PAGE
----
Primer: The Principles Of 3D Video And Blu-ray 3D

Depth Perception, Continued

Parallax: As we move, we notice that the relative position of nearby objects changes more than far objects. In the photos below, as a virtual camera moves from left to right across a virtual three-dimensional scene, you can observe that objects that are closer appear to move (right to left) more than far objects.

Unlike other monocular depth and distance cues, parallax is only observed over time, in moving images. Of course, movies and video are moving images, and as a result, parallax will be observed.

Blu-ray 3D: Parallax


Texture gradient
: On surfaces that have a regular pattern, we can judge distance based on the spacing of the pattern. We notice that the spacing of the pattern is wider and the features are larger on the area that is closer. In the photo below, the pattern formed by the paving stones helps us determine the relative distance of the people and objects that we see. Both the density of the pattern and the perspective that the pattern provides help us sense distance.

Air quality: Far-away objects are sometimes obscured by haze or fog, while nearby objects are not.

Accommodation (Focus), and Convergence: When we look at objects that are close to us in the real world, our eyes do two things necessary to see the object clearly. First, our eyes converge inward, so that each eye is aimed at the spot that we want to focus on. Second, to adjust the focus of the lens in our eyes, our eye muscles adjust the shape of our eyes in a process called accommodation. The feedback that your eye muscles give your brain as you focus on different objects gives your brain some idea of the distance to each object that you see.

All of these cues provide depth information, even when we view a scene with only one eye. They also help us sense depth when we view standard two-dimensional images. Artists and filmmakers have understood these important visual cues, and have exploited them to add a feeling of realism and depth to paintings, photos, and movies for many years.

Of course, a 2D movie is a flat 2D rendering of a 3D scene. When you watch a 2D movie, your eyes focus on the screen, and they stay focused on the screen (which remains at the same distance) throughout the movie. You don’t need two eyes to perceive depth, but you do need two eyes to see 3D. 

3D movies replicate the images that your eyes would see if you were standing where the 3D camera was when the movie was filmed. Objects and scenery appear to be at different distances, and if all goes according to plan, the audience perceives that they are “on location."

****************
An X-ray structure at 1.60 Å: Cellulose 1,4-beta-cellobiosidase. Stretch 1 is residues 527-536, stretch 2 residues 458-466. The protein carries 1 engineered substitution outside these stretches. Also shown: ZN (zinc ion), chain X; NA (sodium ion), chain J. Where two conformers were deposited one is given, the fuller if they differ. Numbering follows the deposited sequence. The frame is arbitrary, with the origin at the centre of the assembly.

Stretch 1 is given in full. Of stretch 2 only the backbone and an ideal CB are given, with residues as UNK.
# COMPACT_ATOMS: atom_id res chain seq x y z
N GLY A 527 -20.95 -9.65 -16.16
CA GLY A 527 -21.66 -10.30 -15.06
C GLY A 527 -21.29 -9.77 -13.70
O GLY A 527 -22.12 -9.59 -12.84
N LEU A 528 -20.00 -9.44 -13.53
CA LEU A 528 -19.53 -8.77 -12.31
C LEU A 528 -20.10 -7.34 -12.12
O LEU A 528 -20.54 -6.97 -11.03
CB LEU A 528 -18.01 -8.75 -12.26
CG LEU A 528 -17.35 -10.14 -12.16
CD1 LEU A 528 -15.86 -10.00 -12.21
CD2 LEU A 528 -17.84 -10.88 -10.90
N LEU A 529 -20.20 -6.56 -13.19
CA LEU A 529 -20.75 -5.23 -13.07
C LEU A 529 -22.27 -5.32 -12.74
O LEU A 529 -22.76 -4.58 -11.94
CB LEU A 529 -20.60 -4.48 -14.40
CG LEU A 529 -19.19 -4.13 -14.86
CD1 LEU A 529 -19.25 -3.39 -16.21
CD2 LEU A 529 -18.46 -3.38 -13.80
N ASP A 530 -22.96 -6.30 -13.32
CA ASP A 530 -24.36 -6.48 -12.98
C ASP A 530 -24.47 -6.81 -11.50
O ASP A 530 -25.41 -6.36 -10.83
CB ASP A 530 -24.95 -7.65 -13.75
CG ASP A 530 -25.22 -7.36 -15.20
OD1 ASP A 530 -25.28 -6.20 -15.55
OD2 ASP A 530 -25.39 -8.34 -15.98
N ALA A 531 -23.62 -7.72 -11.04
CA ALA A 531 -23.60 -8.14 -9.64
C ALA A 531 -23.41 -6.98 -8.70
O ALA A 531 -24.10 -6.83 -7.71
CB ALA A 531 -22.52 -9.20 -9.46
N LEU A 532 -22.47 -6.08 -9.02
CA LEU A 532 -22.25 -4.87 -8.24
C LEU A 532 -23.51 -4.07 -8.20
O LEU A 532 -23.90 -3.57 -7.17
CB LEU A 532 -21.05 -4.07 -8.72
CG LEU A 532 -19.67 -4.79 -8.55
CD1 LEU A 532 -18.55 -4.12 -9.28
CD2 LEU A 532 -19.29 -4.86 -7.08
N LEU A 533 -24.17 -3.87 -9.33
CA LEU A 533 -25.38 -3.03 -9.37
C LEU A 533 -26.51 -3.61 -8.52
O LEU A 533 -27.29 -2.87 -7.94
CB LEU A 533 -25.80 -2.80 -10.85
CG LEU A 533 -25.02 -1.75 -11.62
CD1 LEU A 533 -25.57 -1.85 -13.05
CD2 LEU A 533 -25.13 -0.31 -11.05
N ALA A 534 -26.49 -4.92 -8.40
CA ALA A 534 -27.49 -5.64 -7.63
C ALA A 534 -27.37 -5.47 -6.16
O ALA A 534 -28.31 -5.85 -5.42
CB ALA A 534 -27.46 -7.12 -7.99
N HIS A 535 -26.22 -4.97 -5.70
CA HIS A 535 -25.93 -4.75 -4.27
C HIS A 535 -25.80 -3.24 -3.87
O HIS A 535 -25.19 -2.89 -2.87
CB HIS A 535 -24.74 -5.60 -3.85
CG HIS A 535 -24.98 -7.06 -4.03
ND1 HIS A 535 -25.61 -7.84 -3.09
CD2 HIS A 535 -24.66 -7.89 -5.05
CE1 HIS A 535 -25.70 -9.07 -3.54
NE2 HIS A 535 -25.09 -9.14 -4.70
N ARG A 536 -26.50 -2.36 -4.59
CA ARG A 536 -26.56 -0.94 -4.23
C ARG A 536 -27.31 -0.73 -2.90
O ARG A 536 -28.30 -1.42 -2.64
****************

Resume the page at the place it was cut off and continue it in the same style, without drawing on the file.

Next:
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  • JohnnyLucky
    Very informative primer. Lots of information that was easy to undertsand.

    Unfortunately I am one of those who recently purchased a new TV. It will be quite some time before I upgrade.
    1
  • TheGreatGrapeApe
    Nice article, but I think there's a few issues with regards to the overall balance of the information being put forth.

    I understand the author's preference for shutter glasses (especially since it's a certain product's preferred method of choice) even if I don't share it, the major limitation is having to buy a pair for all your friends coming over, which gets impractical until they are more commonplace.

    Also polarized solutions are not limited in resolution if they are set-up beyond just the example provided in this article (like they do in the theatre with dual projectors [like the THG review by Don see: http://www.tomshardware.com/reviews/3d-polarized-projector,2589.html]) and may have an improving single source future with 2K and 4K displays on the horizon. It's a question of preference, but it seems like the full story wasn't explored on that subject.

    Now on to a pet peeve: I love the part about "While set-top Blu-ray players will need to be replaced, PC-based Blu-ray player software can be upgraded." as a subtle product benefit plug.

    Unless it's a free upgrade, you are still replacing the software, not upgrading it (it's not a plug-in), and you're likely forking out nearly the same amount of money for the 1/100th of the cost to produce that software update, so it's not like it's a major advantage. Especially when upgrading requires a FULL upgrade to the most expensive model Power DVD (version #) Ultra 3D, and I can't simply add it to my existing PowerDVD bundles thus potentially changing my backwards compatibility (Ultra 9 already removed my HD-DVD support from Ultra 7 that I upgraded on my LG HD-DVD/BR burner [that I also used for my old Xbox USB HD-DVD player too).